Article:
Spider-Man: Far From Home [US 5 July]

    After Captain Marvel in March and Avengers: Endgame in April, it's hard to see how audiences would be particularly interested in yet another Marvel entry just a couple of months later, particularly a seventh Spider-Man film (8 if you count Venom, and 11 if you count the Civil War/Avengers team-ups) in 17 years. Worse still, the mere existence of a film featuring one of the primary characters whose fate was in the balance at the end of Infinity War is something of an insult to those wanting to suspend disbelief for the potentially wide reach of Thanos' universe-shattering master plan. All that said, after the likely punishing impact of Endgame, it may well be nice to return to web-slinging fun.

    The Lion King [UK 19 July]

    The third live action Disney classic remake is arguably going to be the biggest hitter, with the classic Lion King tale getting the Jon Favreau treatment after Disney were so happy with his work on Jungle Book (not to mention kick-starting their entire MCU).
    Fast & Furious Presents: Hobbs & Shaw [UK 2 August]

    Perhaps one of the most fun summer movies of 2019 could well come from a non-Vin Diesel-starring Fast & Furious entry. Sure, Diesel may have almost single-handedly transformed the once low budget - and even practically straight-to-DVD - franchise into a global action blockbuster contender heading towards double-figures in terms of numbers of chapters, but audiences were truly wowed by the clash and chemistry of action superstar heavyweights Jason Statham and Dwayne Johnson, with this reteaming likely to prove a great fun outing that may well lead to a blockbuster spin-off franchise of its own.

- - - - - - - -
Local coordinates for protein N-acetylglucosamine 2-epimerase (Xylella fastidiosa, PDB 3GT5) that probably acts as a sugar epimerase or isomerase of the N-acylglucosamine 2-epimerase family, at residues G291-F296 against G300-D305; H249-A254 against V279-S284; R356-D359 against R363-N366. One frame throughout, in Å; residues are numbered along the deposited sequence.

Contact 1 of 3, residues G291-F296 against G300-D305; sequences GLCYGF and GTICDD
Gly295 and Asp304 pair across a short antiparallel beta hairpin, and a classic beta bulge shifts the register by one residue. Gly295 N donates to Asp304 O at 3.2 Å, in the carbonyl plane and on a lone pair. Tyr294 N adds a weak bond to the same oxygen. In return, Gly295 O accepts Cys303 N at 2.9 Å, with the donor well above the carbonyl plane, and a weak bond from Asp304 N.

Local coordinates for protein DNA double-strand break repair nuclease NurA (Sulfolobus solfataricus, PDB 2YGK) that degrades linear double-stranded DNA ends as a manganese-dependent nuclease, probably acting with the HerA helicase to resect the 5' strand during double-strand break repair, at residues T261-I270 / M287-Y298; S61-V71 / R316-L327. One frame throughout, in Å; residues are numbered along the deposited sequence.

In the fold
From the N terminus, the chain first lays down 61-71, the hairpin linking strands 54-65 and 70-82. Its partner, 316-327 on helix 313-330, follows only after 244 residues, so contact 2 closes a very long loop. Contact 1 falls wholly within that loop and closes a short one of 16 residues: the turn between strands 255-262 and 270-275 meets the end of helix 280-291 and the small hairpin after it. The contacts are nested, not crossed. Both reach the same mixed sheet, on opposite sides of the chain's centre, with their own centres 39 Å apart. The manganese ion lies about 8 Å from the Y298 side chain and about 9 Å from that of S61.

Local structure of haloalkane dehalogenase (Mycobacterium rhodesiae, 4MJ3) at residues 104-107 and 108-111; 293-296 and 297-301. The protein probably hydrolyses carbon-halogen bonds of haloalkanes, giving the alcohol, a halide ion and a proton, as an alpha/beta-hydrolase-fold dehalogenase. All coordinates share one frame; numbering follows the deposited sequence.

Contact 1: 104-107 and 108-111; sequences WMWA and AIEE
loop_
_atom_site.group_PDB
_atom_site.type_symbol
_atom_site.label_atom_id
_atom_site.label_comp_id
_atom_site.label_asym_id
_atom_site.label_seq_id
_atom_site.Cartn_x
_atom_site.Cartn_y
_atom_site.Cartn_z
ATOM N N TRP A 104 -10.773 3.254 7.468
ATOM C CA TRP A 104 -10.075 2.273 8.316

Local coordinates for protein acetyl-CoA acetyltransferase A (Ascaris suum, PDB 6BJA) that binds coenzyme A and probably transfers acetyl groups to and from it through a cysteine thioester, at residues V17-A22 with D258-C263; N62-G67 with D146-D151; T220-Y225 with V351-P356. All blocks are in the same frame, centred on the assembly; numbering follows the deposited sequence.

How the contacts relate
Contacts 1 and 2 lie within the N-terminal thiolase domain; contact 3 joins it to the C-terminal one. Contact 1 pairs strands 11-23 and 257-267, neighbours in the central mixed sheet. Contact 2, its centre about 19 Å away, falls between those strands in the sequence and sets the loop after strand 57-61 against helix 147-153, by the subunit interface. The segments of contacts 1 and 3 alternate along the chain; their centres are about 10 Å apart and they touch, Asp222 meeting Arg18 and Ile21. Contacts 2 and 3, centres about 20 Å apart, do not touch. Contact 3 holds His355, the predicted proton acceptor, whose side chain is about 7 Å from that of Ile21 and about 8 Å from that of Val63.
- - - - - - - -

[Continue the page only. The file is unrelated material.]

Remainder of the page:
It: Chapter Two (UK 6 September)

    Director Andy Muschietti's sequel to his 2017 Chapter One will conclude his interpretation of the Stephen King book, and, in effect, remake of the memorable 80s TV adaptation, and after such a tremendous child-driven first salvo, it'll be interesting to see if the adult counterparts - with a perfectly chosen Jessica Chastain joining James McAvoy as the biggest players in the piece - will live up to the expectations, and standards, already set.

    Frozen 2 [UK 22 November]

    A long six years after the 2013 Disney hit redefined the obsessions of a generation of young kids around the world, and they've finally embarked upon a sequel - citing the quest for a worthy story as the reason for the delay. With the primary cast returning, expect this to be the Christmas movie of 2019. Well, at least until Disney's other Christmas movie gets released...
    Star Wars IX [US 20 December]

    Generating some of the most divisive reactions in the entire four-decades-spanning series, The Last Jedi appeared to be the start of the end of Disney's Star Wars steamroller reboot franchise, leading to their first flop with Solo, and no new standalone entries in the works. Following the inauspicious departure of The Last Jedi director Rian Johnson, the concluding chapter of this reboot saga sees The Force Awakens director J.J. Abrams returning to - for some - save the series and - for others - sail it off into the sunset on a boat of borrowed ideas and safe fan-service. Either way, this one's unlikely to flop, although after the last couple of features it'll take some manner of good word of mouth to see the kind of turning-up-in-droves attendances that even Lucas' flawed prequels commanded.